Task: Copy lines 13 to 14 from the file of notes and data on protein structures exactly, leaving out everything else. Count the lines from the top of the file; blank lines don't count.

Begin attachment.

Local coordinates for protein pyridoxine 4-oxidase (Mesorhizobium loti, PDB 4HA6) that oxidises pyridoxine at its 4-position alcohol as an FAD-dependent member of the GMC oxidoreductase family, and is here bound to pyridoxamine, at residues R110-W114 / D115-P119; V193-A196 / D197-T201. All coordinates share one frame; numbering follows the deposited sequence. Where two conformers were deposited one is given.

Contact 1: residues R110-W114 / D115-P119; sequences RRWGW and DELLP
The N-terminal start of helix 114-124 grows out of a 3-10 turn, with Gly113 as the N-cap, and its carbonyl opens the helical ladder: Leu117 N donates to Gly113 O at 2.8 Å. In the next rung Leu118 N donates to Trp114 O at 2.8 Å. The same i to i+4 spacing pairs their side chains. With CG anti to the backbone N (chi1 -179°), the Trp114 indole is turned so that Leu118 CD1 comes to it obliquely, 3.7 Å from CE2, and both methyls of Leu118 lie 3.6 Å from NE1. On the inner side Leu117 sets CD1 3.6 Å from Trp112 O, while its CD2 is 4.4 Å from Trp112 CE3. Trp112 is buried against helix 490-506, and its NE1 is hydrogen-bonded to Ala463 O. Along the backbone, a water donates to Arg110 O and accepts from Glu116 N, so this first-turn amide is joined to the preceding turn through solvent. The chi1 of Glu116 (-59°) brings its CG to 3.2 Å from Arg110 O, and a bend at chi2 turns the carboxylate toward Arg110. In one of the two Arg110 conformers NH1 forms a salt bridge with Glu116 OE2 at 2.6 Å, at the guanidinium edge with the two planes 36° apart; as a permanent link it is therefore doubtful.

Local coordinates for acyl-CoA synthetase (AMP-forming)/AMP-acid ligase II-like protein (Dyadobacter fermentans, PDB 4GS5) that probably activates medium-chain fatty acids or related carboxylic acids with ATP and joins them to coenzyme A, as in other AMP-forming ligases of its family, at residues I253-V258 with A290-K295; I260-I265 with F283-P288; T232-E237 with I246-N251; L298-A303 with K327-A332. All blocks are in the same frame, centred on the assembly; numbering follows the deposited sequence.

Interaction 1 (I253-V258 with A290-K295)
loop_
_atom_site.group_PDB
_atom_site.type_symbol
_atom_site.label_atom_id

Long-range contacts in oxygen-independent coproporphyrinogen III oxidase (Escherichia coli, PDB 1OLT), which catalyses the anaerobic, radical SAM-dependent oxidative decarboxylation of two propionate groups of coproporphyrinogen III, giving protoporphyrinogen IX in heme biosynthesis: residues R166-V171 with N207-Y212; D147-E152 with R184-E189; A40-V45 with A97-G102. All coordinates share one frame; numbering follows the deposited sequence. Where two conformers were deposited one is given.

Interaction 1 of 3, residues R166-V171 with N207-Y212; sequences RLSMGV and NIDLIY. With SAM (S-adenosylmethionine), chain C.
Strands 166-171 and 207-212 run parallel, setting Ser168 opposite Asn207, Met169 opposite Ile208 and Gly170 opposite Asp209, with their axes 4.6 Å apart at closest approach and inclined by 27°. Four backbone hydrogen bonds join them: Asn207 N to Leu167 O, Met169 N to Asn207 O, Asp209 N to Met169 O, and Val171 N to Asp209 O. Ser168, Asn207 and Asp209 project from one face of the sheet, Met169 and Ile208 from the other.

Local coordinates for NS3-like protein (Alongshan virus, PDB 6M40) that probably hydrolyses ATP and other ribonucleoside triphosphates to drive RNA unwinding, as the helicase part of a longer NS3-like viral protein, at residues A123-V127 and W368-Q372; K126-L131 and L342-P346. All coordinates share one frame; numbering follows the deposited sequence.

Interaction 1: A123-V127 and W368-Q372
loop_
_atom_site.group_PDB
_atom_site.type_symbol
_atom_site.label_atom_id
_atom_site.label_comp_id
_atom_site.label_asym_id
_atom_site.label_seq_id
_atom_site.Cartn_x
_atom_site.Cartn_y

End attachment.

Local coordinates for NS3-like protein (Alongshan virus, PDB 6M40) that probably hydrolyses ATP and other ribonucleoside triphosphates to drive RNA unwinding, as the helicase part of a longer NS3-like viral protein, at residues A123-V127 and W368-Q372; K126-L131 and L342-P346. All coordinates share one frame; numbering follows the deposited sequence.

Interaction 1: A123-V127 and W368-Q372